Whether you are a professional excavator or a homeowner, if you are planning to disturb the ground, several critical steps must be followed to ensure safe digging. Hand exposure is one of these steps.

In a nutshell, hand exposure means physically exposing buried facilities using non-powered tools and non-destructive excavation techniques.

Before we explain all you need to know about hand exposure, let’s cover a few ground disturbance basics first.

Ground Disturbance

Ground disturbance is any kind of activity that affects the original state of the ground, usually by breaking it. Different types of equipment and digging techniques can be used; the most common are excavation, digging, trenching and tunnelling.

Before undertaking any sort of ground disturbance, it’s your responsibility to:

1) Request a locate with BC 1 Call at least 3 full working days prior to when you plan to work on your dig site;
2) Contact any other utility owners who are not BC 1 Call members;
3) Check the maps sent to determine the location of any underground facilities.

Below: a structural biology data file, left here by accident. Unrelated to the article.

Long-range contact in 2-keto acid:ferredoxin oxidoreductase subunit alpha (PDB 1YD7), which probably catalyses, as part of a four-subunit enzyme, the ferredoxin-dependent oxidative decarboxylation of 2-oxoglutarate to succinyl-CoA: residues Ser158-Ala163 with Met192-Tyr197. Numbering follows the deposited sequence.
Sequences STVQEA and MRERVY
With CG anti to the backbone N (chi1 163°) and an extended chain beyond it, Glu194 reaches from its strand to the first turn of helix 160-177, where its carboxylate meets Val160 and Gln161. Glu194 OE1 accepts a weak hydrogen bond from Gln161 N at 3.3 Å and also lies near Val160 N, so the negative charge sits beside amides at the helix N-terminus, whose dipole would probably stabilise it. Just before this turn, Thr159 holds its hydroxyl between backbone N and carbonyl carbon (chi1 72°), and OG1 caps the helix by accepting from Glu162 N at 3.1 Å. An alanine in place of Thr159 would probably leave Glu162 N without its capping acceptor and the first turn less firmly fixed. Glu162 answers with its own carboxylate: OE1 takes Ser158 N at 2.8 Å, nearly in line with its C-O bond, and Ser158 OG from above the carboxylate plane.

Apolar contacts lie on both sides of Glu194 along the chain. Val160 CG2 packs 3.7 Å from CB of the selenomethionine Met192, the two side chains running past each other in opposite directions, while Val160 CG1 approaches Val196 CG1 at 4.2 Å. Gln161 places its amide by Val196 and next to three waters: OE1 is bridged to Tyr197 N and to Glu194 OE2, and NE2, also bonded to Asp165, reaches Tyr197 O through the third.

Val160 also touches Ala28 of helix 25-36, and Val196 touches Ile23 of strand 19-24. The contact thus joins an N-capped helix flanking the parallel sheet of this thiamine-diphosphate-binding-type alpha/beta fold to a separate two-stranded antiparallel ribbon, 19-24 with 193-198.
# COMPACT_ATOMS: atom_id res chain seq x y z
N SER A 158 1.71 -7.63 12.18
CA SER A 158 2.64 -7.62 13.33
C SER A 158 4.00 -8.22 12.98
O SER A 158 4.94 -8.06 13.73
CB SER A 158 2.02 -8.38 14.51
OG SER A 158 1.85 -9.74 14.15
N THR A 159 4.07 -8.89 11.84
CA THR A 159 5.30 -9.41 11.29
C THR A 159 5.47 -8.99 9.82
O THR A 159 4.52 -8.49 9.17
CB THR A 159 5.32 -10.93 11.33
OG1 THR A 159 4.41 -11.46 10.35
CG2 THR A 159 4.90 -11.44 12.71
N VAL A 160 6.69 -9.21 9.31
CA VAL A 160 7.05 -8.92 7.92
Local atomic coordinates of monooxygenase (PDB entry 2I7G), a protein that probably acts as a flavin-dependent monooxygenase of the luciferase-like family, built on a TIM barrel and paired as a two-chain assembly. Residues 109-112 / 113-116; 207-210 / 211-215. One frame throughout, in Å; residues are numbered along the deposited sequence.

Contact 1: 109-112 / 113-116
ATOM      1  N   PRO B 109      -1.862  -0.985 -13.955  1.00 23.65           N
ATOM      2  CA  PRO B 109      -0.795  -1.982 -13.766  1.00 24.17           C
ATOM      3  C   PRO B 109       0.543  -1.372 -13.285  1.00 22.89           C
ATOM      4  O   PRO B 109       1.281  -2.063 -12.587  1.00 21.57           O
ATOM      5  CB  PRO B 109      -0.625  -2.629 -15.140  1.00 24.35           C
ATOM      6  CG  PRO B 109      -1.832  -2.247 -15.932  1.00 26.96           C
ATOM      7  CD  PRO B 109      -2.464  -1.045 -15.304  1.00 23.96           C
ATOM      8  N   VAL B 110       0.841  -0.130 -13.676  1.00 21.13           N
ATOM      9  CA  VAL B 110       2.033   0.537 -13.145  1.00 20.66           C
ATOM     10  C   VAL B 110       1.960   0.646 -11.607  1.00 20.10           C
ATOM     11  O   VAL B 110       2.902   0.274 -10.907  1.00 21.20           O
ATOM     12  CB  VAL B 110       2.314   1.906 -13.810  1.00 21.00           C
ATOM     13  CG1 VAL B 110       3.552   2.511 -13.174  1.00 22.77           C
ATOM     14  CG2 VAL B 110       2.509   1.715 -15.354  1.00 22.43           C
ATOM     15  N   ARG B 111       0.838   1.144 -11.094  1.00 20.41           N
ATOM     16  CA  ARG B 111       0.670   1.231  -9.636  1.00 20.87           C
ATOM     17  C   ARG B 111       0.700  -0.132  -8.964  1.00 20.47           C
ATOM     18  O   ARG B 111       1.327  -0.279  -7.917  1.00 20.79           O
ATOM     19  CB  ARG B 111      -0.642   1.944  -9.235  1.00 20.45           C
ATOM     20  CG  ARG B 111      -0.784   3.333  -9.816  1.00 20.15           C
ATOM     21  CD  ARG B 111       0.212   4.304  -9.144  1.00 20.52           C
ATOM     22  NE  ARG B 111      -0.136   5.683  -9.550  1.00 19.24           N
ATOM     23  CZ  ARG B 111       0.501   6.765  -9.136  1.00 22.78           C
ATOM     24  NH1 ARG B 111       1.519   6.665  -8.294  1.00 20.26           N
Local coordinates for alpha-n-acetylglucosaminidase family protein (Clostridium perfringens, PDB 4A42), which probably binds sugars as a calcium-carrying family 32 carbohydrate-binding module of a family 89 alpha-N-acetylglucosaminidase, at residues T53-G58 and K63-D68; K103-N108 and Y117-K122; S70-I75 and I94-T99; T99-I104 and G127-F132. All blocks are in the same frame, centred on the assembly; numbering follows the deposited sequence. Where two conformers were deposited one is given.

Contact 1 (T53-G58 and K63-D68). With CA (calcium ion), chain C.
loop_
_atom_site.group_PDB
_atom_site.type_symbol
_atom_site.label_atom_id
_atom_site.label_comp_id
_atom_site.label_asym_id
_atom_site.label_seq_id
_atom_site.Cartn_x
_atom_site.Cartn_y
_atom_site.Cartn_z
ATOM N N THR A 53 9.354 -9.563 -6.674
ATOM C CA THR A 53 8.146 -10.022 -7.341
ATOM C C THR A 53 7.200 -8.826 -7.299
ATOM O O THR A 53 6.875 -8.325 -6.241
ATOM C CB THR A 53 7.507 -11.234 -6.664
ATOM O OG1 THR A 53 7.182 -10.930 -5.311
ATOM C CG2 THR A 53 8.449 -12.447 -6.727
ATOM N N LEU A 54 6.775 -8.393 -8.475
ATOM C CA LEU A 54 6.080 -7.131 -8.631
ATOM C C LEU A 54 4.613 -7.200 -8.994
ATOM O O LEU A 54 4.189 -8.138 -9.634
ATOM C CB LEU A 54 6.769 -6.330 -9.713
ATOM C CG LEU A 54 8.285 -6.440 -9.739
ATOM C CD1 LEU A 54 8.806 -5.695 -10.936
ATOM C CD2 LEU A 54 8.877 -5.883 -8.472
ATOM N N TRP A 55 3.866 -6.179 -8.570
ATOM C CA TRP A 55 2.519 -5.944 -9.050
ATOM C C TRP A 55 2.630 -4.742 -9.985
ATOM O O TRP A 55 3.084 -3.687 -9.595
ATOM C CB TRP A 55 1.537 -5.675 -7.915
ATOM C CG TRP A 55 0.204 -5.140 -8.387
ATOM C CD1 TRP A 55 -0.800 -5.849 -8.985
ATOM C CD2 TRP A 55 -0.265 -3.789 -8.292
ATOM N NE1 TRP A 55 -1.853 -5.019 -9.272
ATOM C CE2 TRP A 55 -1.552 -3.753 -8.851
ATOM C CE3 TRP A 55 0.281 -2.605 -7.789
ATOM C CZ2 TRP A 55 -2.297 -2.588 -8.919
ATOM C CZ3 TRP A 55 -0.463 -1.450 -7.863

Hand Exposure - Where It Begins

The hand exposure process begins at or near the locate marks, if provided by the utility owner, or based on the dimensions from provided drawing, and works down and outward into the hand expose zone until the buried facilities are found. The hand expose zone is a distance 1 m on either side of the locate marks.

Dos and Don'ts

There are several key things to remember when hand exposing a buried facility. Here are the dos and don’ts of hand exposure:

Buried Facility Found

Once you’ve successfully hand exposed the buried facilities and they’re clearly visible, you can now use mechanical equipment.

Buried Facility Not Found

If you can’t find the buried facilities after making a reasonable attempt at hand exposure, you must then immediately contact the facility owner for direct help.

Support and Protect

Make sure to support and protect exposed facilities so they do not sag and cause breaks or damage.

Detailed Ground Disturber Information

We recommend downloading WorkSafe BC’s Prevention of Damage to Buried Facilities in British Columbia publication as a guideline before undertaking any ground disturbances.

The Canadian Common Ground Alliance (CCGA) represents a unified voice for Canadian organizations and associations...